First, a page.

“Naughty, naughty. I shake my finger at you.” is a lot less douchy than threatening to sue you, which he is well within his rights to do.

    And, for what it’s worth, while I must bow to your superior critical skills and judgment, I must point out that “You can’t possibly think there’s any viable commercial value in that photo, so why, exactly, do you care (not that it matters; see “fair use” above) what someone else does with it?” is not a valid defense against copyright infringement either, it’s also not a terribly nice thing to say.

    Cheers, Ted

  35. David Bryan says:

    You ain’t always going to agree with everybody, and when you don’t, it don’t make you a bad feller.

  36. Galen says:

    I’m a long time toolmonger reader and all I can say is… What a bunch of pricks!!

    Sean made (I believe) an honest mistake. Gomez notified him of that in what really was a tongue and cheek way. Sean admitted the problem and, correctly, took the photo down and let people know.

    Now the bunch of you attack Gomez and try to justify copyright infringement??? It doesn’t matter if Gomez distributes for gain or not. Its HIS photo. He placed it online WITH THE TRADITIONAL “ALL RIGHTS RESERVED” LICENSE!

    As Ted points out, “fair use” is NOT and absolute. I don’t know what the photo above originally looked like but Gomez felt it was not fair use. And Sean obviously agreed with him and took the photo down. Case closed.

    Sean, none of this is aimed at you. It’s aimed at the majority of posters here who are “douche-canoe’s of the highest calibre imaginable”!

  37. KMR says:

    I’m actually on G.Addams’ side regarding the copyright infringement of his image. I have a problem with the delivery of his message.

    He would never have been called any names had he not displayed an elitist judgmental attitude in his initial comments post. There isn’t even a reason to post anything in the comments, when the Toolmonger blog has a very easy to find “Contact Us” link to reach the blog maintainers. Rather than simply dealing with it behind the scenes, G.Addams condemned the toolmonger community as a whole for a relatively minor error on the part of the blog authors… earning him the criticism he received.

  38. Blind says:

    @Ted
    if you are going to point people at the documentation on the web regarding Fair Use, at least point them to the actual appropriate Copyright office (http://www.copyright.gov/fls/fl102.html) and not to wikipedia (which may or may not be accurate depending on the hour of the day)

    Frankly, seems to fall under fair use to me, but what do I know. The copyright holders been doing a fine job of destroying fair use over the last 15 years anyhow.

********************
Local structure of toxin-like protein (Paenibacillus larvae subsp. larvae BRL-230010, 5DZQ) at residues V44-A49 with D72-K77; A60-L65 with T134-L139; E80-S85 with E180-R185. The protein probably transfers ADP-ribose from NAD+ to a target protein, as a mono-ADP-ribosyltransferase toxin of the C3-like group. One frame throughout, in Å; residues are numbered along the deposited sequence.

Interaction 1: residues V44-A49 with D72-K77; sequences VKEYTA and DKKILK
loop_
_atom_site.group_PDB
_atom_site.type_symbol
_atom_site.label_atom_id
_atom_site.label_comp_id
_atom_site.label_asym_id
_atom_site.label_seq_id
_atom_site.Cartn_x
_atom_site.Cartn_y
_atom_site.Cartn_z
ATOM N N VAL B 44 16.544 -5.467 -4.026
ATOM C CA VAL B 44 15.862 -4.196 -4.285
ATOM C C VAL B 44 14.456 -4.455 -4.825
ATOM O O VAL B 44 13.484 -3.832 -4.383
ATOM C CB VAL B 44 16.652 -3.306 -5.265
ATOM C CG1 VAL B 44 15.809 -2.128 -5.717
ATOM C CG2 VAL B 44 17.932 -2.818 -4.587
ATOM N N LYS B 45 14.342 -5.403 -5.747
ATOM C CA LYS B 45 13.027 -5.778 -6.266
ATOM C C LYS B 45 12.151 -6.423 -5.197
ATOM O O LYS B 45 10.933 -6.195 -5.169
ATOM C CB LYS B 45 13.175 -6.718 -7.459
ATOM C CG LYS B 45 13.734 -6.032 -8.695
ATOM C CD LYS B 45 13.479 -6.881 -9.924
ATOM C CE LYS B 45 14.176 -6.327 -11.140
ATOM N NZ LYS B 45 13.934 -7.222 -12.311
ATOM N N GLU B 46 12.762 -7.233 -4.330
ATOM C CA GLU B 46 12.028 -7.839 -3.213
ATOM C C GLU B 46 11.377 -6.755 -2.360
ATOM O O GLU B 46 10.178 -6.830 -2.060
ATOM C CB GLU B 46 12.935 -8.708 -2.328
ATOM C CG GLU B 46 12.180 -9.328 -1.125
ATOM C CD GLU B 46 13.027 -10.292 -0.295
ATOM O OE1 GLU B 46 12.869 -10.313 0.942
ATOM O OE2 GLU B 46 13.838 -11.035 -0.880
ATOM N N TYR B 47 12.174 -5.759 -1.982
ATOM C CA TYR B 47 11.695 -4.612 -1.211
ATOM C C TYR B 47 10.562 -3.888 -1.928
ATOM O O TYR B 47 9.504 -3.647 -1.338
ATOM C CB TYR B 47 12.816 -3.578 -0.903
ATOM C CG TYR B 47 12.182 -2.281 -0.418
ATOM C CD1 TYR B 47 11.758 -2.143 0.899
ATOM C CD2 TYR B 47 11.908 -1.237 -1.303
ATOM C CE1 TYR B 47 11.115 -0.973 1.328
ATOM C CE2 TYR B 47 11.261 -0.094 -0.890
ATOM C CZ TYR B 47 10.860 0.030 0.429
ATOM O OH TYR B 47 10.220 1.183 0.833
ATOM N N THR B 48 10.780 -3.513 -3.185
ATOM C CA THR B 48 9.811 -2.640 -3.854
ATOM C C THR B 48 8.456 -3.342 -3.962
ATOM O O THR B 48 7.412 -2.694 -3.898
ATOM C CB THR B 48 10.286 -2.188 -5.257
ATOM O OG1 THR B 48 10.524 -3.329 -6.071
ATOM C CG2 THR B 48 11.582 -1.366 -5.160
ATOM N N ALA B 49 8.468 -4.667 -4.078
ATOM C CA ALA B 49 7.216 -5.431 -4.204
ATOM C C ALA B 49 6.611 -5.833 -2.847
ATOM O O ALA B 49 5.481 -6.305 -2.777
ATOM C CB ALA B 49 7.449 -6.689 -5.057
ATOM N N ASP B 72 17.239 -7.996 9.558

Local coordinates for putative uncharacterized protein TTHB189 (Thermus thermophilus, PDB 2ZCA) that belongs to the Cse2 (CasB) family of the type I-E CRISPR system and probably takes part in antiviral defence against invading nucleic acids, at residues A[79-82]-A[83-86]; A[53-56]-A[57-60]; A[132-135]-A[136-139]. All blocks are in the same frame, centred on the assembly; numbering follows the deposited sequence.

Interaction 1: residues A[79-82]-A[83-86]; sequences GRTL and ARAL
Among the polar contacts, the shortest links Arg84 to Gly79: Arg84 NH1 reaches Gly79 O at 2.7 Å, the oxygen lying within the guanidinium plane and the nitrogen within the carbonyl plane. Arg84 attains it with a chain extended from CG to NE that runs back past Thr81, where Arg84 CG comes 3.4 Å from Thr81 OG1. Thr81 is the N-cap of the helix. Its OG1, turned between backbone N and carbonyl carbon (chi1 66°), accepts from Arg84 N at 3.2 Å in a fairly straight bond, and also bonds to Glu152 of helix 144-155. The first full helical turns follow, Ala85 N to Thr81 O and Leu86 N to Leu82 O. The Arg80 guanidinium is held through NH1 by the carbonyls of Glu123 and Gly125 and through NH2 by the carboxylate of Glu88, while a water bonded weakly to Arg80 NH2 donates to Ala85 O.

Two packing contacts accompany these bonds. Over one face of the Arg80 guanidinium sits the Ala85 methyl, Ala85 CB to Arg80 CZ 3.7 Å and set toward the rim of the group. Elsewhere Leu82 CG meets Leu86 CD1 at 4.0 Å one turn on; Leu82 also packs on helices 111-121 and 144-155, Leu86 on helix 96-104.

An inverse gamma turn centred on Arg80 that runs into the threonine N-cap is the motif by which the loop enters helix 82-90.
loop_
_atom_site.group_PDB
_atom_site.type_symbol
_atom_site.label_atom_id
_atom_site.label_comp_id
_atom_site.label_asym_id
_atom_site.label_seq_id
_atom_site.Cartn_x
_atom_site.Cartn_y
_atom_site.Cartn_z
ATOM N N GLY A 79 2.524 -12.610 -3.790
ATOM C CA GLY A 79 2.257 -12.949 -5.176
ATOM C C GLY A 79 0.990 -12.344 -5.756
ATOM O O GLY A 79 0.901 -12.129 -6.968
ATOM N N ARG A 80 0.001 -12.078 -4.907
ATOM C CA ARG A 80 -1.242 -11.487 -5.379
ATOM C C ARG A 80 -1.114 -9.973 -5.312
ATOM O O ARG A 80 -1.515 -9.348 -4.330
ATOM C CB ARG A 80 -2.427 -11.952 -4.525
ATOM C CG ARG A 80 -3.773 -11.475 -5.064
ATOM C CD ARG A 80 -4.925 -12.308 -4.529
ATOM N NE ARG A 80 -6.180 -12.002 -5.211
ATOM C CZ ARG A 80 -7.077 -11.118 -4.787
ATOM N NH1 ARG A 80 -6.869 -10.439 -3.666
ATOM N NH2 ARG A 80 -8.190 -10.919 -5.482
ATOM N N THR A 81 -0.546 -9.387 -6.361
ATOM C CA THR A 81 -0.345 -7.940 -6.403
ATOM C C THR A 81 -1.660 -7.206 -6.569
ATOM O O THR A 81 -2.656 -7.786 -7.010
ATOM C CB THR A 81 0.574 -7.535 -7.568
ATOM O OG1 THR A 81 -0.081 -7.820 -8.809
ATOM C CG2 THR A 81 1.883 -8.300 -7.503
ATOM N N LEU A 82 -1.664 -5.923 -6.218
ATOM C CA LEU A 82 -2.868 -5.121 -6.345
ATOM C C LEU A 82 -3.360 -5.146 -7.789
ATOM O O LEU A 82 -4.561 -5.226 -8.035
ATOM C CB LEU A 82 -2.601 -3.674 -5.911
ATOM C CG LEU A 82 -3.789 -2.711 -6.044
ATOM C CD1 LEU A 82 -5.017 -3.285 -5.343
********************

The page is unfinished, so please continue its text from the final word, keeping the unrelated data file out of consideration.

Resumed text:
39. Ted says:

    back@Blind

    There are a couple of reasons for citing WikiPedia, first it tends to be written in plain English, therefore easier for the layman to understand, second in a “common law” country, such as the United States, law is an evolving entity, each new judgment shapes the way laws are applied in future cases, WikiPedia isn’t a definitive source but has a better chance of being current than a direct citation of statute.

    As for copyright holders destroying fair use — it’s a bit of a tug of war, if you don’t defend rights, you lose them. Take a look at the photocopied “course packs” that were chewing up textbook publishers profits a few years back, one might argue that the evil corporate giants “had it coming” (a fallacy IMO), an argument that ignores the “little guy” writers and photographers who wrote and illustrated the books.

    The net is a wonderful thing, the so-called “death of copyright” is not — if there is no way to get paid for being creative there is very little incentive to be creative.

    Cheers, Ted

  40. _Jon says:

    Google recently won a court case where they were sued for using small images from websites in their search results. That is a Fair Use ruling that directly relates to this type of situation – a website that uses ad revenue based upon information and images on other website. We can debate our own personal definitions of “fair use” and “copyright” all day. A US Court has made a decision and it is binding. If one doesn’t like the rules of the internet, then one has a choice to not put their images there.

    Mr. “Lemieux / Addams” was rude. I am fairly certain that a private e-mail would have resolved the issue with no drama. Based upon what I’ve seen here and elsewhere, he looks for these types of confrontations. He probably enjoys the attention. There are ways to handle issues discretely and that wasn’t done. He had to have looked into referrer logs to know that the image had been linked.

    I’d bet that Ted is a sock-puppet or a fan-boy.